# Sunday Chess Problem

I picked a charming helpmate for you this week, composed by Edgar Holladay in 1978. He was especially well known for lightweight problems where the pieces formed a recognizable shape on the board. This one looks roughly like an arrow. The stipulation calls for helpmate in eight:

Remember that in a helpmate black and white work together to construct a position in which black is checkmated. Also, black moves first. So you are looking for a sequence eight moves long, staring with black’s first move and ending with white’s eighth move, that ends with black being mated. Also, the move order must be completely forced. If even two moves can be played in a different order, then the whole problem must be discarded as unsound.

Especially in longer helpmates, paying attention to why the move order is forced is usually part of the charm of the problem. You might want to have a go at solving this one. Try to envision what the final position must be, and then work out what needs to happen to get there.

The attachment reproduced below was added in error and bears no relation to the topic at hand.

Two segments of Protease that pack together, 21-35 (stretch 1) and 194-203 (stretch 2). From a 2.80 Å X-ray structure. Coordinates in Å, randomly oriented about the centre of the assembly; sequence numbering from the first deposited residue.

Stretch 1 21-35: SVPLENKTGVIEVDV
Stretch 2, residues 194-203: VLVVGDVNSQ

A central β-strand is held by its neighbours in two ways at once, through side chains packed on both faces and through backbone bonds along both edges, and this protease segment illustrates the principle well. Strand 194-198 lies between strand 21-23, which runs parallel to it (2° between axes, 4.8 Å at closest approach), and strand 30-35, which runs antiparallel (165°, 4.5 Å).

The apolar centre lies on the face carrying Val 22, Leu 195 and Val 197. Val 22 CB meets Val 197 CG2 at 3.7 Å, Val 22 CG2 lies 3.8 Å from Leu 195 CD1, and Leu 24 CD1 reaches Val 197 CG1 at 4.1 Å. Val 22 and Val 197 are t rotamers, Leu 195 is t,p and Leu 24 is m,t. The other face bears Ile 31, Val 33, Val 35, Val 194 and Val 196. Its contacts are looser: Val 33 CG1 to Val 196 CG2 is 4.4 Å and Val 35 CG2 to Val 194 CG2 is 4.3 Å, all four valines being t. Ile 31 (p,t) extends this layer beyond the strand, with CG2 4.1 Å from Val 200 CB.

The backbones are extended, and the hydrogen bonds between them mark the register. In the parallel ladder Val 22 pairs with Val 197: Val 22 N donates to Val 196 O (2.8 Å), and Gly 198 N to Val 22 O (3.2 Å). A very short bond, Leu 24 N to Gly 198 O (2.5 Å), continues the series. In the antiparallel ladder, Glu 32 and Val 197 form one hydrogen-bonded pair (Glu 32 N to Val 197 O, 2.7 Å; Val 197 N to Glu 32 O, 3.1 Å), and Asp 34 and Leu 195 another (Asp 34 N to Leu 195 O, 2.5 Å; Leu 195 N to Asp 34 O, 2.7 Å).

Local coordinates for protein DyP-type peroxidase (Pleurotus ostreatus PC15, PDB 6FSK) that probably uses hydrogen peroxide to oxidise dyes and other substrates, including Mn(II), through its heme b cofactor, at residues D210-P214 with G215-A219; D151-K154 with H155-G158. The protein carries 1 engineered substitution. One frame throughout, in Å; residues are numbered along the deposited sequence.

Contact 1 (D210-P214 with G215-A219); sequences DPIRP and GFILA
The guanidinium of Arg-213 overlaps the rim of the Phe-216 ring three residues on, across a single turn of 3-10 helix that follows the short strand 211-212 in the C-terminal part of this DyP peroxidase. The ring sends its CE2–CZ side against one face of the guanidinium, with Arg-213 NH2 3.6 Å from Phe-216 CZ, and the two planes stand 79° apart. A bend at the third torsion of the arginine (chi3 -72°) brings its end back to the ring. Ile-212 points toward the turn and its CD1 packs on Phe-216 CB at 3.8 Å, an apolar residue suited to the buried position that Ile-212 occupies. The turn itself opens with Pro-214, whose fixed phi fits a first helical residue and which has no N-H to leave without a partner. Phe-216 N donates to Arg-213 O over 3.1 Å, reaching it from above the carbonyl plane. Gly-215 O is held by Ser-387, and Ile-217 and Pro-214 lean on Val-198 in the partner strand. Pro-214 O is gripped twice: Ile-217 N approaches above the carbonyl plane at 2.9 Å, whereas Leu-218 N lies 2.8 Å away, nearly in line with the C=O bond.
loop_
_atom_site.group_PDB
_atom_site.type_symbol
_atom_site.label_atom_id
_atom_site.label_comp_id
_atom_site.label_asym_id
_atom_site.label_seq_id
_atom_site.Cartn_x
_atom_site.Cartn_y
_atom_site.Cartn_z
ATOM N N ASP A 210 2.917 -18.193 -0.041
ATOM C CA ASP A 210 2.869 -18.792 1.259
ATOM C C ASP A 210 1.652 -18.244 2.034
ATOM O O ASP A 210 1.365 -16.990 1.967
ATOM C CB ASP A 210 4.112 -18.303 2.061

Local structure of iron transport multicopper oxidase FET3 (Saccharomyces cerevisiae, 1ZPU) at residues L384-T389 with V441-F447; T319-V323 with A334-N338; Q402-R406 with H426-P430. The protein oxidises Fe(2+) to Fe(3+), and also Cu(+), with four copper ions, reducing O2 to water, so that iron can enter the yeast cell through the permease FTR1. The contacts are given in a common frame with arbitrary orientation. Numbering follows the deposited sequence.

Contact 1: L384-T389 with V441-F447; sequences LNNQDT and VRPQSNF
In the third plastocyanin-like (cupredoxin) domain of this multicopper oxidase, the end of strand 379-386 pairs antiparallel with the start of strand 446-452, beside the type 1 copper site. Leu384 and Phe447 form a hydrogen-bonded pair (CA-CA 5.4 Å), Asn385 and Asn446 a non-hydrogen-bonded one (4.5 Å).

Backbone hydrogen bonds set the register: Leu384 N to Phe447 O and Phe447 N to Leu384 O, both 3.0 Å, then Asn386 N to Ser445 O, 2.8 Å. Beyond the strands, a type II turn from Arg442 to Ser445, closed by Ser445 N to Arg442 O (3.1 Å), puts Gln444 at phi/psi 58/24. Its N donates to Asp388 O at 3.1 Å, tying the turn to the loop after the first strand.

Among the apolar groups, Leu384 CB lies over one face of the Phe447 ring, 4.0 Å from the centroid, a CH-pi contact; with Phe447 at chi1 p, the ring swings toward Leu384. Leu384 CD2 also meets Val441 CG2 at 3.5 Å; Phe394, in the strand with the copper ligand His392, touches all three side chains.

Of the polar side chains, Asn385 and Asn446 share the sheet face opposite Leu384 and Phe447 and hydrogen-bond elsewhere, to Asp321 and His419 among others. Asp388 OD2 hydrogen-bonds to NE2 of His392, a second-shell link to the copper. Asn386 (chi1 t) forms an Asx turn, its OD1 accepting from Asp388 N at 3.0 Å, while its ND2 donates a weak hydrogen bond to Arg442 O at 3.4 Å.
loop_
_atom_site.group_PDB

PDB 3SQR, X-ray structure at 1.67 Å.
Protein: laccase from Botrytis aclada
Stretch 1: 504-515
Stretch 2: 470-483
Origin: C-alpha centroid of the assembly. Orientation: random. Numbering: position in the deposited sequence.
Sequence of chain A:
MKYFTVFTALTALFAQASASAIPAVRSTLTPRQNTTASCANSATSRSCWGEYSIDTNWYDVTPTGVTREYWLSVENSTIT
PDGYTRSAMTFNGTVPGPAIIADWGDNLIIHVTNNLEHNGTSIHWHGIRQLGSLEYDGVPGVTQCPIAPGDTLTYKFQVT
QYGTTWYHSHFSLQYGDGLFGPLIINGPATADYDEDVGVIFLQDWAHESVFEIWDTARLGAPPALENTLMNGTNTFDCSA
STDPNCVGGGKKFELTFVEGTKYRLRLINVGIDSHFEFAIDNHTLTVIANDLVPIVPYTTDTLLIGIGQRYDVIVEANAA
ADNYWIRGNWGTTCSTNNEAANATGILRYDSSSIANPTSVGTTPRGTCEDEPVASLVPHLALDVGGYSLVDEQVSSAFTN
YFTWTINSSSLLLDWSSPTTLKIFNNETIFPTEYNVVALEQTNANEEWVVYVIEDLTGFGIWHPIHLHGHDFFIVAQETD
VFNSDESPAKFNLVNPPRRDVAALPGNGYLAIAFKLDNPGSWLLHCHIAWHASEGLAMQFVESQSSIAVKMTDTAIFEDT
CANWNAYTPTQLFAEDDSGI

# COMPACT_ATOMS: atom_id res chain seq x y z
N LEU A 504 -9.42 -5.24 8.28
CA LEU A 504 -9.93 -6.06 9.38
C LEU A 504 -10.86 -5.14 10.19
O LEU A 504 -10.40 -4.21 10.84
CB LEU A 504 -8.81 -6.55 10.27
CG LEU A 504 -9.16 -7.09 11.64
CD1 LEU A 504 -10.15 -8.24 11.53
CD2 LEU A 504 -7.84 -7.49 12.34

With this problem we have the return of Allumwandlung, which refers to a problem in which all four possible promotions occur in one problem. It is remarkable that a setting with only kings and pawns can feature a unique, delicate solution.

Plainly white will have to give mate with his pawn. Given how boxed in the white king is, he plainly will not be able to march king and pawn to the other side of the board in just eight moves. The board seems too empty to try to get black mated in the center. So that just leaves the white pawn marching down the board and promoting. Since that will require nearly all of white’s moves, black will both have to make sure that the white pawn has the captures it needs available to it, and also to make sure that his own king has no flight squares at the end.

Thinking along these lines might lead you to the idea of getting the white pawn to make a queen on c8, while black uses a promoted rook to block a7. And it turns out that’s doable! Here we go:

1. f1B Kg1 2.e1N Kh1:

3. Nf3 gxf3 4. d1R fxe4

5. Ra1 exd5 6. Ra7 d6

7. Ba6 d7 8. Bc8 dxc8Q mate

Pretty neat! This is one of those problems that feels more like a discovery than a composition. See you next week!